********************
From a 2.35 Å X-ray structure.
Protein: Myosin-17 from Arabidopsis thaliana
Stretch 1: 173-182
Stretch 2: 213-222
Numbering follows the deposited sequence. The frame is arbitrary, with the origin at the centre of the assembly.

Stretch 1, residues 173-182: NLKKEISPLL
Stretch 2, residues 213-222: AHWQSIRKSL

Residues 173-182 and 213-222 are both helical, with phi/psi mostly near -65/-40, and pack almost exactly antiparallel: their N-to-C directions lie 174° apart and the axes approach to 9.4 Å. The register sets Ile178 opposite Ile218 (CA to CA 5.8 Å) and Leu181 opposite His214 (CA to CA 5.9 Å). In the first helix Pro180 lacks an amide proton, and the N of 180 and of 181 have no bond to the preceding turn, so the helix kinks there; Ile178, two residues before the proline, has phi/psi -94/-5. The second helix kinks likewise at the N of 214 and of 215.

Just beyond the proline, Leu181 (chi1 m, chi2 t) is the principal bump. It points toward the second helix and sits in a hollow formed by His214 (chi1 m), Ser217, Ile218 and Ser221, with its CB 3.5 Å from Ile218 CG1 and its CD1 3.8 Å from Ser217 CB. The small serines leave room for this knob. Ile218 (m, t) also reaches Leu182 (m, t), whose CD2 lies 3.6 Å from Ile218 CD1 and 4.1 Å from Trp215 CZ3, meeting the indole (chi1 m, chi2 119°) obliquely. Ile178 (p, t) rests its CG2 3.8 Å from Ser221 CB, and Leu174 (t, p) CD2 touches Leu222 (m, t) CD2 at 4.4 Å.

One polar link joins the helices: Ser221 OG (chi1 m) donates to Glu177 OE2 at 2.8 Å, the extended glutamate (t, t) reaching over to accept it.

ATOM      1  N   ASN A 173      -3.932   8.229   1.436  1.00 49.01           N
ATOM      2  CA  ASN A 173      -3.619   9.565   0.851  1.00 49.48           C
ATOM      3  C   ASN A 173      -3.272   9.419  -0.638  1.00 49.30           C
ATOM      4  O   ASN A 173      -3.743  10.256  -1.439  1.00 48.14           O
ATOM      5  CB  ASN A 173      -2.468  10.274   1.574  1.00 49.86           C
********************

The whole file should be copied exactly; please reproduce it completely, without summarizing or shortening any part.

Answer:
From a 2.35 Å X-ray structure.
Protein: Myosin-17 from Arabidopsis thaliana
Stretch 1: 173-182
Stretch 2: 213-222
Numbering follows the deposited sequence. The frame is arbitrary, with the origin at the centre of the assembly.

Stretch 1, residues 173-182: NLKKEISPLL
Stretch 2, residues 213-222: AHWQSIRKSL

Residues 173-182 and 213-222 are both helical, with phi/psi mostly near -65/-40, and pack almost exactly antiparallel: their N-to-C directions lie 174° apart and the axes approach to 9.4 Å. The register sets Ile178 opposite Ile218 (CA to CA 5.8 Å) and Leu181 opposite His214 (CA to CA 5.9 Å). In the first helix Pro180 lacks an amide proton, and the N of 180 and of 181 have no bond to the preceding turn, so the helix kinks there; Ile178, two residues before the proline, has phi/psi -94/-5. The second helix kinks likewise at the N of 214 and of 215.

Just beyond the proline, Leu181 (chi1 m, chi2 t) is the principal bump. It points toward the second helix and sits in a hollow formed by His214 (chi1 m), Ser217, Ile218 and Ser221, with its CB 3.5 Å from Ile218 CG1 and its CD1 3.8 Å from Ser217 CB. The small serines leave room for this knob. Ile218 (m, t) also reaches Leu182 (m, t), whose CD2 lies 3.6 Å from Ile218 CD1 and 4.1 Å from Trp215 CZ3, meeting the indole (chi1 m, chi2 119°) obliquely. Ile178 (p, t) rests its CG2 3.8 Å from Ser221 CB, and Leu174 (t, p) CD2 touches Leu222 (m, t) CD2 at 4.4 Å.

One polar link joins the helices: Ser221 OG (chi1 m) donates to Glu177 OE2 at 2.8 Å, the extended glutamate (t, t) reaching over to accept it.

ATOM      1  N   ASN A 173      -3.932   8.229   1.436  1.00 49.01           N
ATOM      2  CA  ASN A 173      -3.619   9.565   0.851  1.00 49.48           C
ATOM      3  C   ASN A 173      -3.272   9.419  -0.638  1.00 49.30           C
ATOM      4  O   ASN A 173      -3.743  10.256  -1.439  1.00 48.14           O
ATOM      5  CB  ASN A 173      -2.468  10.274   1.574  1.00 49.86           C